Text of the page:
Then, to her horror, her mother whispered, “Move your breasts up a little more.” “Mother, that is not appropriate speech,” she hissed. She glanced at the footman and her father, relieved they were busy telling her parents’ footman and carriage driver where to put one of her trunks. “You’ll cause a scandal if anyone hears you.” “Showing a little more of your best asset would please your husband,” her mother whispered, not even having the decency to look embarrassed. “He’s not my husband yet.” “He will be within the hour. Besides, quite a few ladies reveal a bit on top when they’re in public. I see nothing upsetting about it.” “Those ladies have large breasts.
They can’t help but show more because of the low neckline on some of the gowns.” “Gentlemen happen to like those necklines. Benjamin is a gentleman. You shouldn’t be ashamed to show him what God has blessed you with. After all, your body is a gift for him.” This time, Emilia didn’t resist the urge to gag. “I will hear no more of this.” She stepped around her mother and shook her head. With a glance back at the lady, she added, “You need to keep respectable thoughts in your head, Mother.” Her mother rolled her eyes.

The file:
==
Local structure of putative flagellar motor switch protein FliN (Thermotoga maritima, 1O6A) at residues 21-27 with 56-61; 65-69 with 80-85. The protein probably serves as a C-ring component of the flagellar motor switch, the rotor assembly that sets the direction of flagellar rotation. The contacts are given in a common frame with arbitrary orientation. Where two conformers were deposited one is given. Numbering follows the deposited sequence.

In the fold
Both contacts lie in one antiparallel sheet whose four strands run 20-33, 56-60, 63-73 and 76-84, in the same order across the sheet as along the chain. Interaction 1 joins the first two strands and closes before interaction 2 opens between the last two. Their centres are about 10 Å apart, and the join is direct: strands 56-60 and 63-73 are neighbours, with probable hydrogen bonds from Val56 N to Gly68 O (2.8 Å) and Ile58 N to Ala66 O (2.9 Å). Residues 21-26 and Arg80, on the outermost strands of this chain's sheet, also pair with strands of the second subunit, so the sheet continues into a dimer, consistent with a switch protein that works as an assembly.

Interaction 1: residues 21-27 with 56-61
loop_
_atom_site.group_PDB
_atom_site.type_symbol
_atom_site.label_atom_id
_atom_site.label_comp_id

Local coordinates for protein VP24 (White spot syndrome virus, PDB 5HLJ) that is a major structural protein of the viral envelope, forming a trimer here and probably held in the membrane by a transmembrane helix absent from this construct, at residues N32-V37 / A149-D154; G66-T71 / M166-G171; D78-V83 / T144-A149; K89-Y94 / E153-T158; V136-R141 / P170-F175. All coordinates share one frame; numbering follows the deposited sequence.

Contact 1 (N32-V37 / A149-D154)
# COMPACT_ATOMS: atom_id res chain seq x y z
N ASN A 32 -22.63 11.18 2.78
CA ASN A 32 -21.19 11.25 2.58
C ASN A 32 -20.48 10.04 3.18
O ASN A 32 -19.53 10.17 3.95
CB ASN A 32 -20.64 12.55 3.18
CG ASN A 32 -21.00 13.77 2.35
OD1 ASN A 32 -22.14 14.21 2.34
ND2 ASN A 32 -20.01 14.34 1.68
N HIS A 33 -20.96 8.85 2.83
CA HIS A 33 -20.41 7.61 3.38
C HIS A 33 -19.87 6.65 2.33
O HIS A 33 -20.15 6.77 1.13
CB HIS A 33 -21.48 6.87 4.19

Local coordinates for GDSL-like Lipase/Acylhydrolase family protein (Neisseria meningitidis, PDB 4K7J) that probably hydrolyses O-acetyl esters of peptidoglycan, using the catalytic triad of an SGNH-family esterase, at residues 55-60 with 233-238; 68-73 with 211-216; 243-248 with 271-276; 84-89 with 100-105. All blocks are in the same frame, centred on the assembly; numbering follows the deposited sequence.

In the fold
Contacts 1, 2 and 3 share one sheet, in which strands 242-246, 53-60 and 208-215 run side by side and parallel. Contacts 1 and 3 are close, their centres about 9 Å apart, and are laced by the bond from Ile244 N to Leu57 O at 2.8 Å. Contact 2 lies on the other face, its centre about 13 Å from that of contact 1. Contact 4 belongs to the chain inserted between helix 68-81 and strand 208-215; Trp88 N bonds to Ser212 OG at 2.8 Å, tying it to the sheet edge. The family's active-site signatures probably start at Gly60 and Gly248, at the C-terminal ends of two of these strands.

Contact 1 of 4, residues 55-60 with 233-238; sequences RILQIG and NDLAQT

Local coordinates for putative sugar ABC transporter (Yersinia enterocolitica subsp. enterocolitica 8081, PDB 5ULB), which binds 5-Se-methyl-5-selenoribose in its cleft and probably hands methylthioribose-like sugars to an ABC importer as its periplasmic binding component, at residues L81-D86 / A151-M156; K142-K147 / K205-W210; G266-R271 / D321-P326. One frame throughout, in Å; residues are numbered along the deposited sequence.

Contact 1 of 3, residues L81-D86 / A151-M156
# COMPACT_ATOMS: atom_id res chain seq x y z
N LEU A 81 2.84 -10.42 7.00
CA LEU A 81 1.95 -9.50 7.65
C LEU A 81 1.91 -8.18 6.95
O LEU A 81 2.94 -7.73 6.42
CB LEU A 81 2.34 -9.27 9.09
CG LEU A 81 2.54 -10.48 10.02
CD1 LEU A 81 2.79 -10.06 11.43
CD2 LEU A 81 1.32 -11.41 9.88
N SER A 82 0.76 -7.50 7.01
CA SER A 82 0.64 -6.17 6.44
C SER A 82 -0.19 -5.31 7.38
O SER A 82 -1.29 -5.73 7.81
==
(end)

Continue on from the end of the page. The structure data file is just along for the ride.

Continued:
“You are about to be a married lady. I see no reason to talk to you as if you were a child.” Her mother had made that abundantly clear yesterday when she sat her down for the talk on what to expect tonight. Emilia inwardly shuddered. Just the thought of Benjamin touching her in private places and then sticking his…his…thing…into her was enough to make her want to rush out of the townhouse in a panic. It was taking all of her willpower to go through with the wedding ceremony. One way or another, she must get out of this wedding night. She lifted the hem of her gown so she wouldn’t trip on it as she hurried for the drawing room. When she made it there, she was surprised to see that all of the guests were people her family knew. All of her aunts, uncles, and their families had come for the ceremony, and her father’s and mother’s friends had brought their families as well.